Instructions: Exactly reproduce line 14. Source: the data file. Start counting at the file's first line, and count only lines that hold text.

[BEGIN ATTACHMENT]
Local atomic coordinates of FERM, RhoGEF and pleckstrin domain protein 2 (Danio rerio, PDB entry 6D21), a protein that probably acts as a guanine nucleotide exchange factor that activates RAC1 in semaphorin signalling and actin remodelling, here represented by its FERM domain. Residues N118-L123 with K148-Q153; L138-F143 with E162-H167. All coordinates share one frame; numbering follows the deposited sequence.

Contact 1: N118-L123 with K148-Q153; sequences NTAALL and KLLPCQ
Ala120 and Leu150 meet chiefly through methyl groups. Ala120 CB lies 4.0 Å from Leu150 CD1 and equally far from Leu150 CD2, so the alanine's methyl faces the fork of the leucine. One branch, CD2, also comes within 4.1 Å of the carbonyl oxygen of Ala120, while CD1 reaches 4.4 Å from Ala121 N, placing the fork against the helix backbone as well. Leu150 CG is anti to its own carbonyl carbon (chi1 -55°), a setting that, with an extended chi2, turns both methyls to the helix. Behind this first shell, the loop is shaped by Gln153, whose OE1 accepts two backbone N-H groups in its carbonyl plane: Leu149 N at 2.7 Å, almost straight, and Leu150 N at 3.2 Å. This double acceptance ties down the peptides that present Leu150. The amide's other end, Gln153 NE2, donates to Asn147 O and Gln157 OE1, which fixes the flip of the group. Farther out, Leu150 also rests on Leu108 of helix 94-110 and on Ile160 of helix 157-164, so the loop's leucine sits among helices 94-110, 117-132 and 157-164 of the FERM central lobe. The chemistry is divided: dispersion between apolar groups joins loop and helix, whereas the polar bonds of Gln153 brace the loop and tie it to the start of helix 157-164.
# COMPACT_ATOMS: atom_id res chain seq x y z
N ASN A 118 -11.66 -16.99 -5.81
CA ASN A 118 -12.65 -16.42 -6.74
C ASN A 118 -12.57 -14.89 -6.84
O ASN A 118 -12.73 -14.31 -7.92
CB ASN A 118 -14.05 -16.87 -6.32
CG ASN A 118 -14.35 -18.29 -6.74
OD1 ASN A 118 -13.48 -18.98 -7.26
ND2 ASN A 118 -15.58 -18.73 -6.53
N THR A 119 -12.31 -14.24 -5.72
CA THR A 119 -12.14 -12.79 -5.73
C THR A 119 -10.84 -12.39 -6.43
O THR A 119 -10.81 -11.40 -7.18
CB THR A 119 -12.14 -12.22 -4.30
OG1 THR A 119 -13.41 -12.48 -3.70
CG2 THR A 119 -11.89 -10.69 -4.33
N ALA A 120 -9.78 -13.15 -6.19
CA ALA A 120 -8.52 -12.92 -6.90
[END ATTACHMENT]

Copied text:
CA THR A 119 -12.14 -12.79 -5.73